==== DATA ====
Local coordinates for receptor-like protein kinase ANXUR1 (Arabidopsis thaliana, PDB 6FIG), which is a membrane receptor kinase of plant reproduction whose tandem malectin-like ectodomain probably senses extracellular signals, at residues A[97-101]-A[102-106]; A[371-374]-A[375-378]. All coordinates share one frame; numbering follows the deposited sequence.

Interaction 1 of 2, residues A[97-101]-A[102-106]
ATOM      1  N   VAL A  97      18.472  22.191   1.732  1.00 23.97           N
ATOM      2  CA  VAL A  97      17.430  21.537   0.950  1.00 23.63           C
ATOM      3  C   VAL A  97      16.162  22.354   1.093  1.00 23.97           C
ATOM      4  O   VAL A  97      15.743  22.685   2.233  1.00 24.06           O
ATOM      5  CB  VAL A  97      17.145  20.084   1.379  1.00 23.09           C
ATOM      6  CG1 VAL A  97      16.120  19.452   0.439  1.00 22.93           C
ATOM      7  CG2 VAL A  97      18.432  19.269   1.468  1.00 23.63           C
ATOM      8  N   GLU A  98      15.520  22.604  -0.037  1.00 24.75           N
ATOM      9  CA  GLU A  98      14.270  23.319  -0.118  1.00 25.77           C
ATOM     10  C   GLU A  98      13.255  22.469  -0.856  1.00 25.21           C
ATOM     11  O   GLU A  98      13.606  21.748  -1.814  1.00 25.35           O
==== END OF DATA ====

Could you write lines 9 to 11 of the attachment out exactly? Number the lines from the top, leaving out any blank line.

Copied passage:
ATOM      7  CG2 VAL A  97      18.432  19.269   1.468  1.00 23.63           C
ATOM      8  N   GLU A  98      15.520  22.604  -0.037  1.00 24.75           N
ATOM      9  CA  GLU A  98      14.270  23.319  -0.118  1.00 25.77           C